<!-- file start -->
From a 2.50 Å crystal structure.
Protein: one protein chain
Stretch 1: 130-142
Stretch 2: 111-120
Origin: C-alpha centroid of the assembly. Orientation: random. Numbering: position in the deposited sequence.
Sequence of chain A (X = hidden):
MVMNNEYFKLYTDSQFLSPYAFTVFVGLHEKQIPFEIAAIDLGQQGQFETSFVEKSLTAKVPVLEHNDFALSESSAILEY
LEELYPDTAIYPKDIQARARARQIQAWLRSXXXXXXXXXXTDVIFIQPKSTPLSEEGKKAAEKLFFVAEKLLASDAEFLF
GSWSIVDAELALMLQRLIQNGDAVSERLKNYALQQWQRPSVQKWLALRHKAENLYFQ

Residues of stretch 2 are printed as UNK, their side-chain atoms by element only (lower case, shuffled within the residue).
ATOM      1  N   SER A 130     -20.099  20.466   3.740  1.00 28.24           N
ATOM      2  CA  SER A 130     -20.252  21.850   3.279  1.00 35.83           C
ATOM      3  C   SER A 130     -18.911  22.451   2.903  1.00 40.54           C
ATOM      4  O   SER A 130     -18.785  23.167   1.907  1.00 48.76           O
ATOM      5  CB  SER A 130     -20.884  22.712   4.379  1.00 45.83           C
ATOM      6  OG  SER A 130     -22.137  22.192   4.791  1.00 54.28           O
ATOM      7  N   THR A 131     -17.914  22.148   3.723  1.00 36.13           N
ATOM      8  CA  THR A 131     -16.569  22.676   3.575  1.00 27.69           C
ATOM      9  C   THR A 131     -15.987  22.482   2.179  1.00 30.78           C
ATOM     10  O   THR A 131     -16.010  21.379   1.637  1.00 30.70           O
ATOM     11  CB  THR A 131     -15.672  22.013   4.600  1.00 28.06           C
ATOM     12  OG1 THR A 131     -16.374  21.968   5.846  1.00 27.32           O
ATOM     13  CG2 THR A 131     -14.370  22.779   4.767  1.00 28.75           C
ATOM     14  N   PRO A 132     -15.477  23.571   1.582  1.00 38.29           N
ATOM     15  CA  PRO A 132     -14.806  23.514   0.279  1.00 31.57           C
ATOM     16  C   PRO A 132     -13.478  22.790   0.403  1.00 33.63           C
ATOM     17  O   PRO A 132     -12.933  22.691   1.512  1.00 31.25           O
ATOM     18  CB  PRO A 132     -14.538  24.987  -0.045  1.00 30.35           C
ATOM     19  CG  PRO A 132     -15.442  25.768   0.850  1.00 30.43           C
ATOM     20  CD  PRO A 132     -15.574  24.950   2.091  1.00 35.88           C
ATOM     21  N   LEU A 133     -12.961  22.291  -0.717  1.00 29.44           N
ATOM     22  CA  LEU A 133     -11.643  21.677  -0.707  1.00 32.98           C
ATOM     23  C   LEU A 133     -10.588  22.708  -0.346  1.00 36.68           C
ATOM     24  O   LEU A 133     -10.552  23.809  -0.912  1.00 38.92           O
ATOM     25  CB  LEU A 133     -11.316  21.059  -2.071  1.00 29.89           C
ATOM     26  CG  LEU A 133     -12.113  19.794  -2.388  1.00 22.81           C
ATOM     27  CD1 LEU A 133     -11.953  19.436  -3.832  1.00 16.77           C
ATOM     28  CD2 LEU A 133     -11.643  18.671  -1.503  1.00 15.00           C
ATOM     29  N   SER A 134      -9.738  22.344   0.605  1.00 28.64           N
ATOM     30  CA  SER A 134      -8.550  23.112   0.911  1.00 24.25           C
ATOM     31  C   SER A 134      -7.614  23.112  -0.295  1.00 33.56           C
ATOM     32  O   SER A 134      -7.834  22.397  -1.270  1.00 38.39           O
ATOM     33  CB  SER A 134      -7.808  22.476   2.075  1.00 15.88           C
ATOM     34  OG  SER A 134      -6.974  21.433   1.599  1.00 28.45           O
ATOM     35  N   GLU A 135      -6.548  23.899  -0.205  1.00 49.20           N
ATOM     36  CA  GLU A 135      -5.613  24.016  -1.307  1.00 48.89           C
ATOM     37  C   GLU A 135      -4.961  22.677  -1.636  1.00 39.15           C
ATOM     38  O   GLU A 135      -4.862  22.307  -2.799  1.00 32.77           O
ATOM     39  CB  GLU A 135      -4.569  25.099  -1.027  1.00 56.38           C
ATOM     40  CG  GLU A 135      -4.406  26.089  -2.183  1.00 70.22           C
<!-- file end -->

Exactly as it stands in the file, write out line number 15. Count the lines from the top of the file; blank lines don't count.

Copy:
ATOM      5  CB  SER A 130     -20.884  22.712   4.379  1.00 45.83           C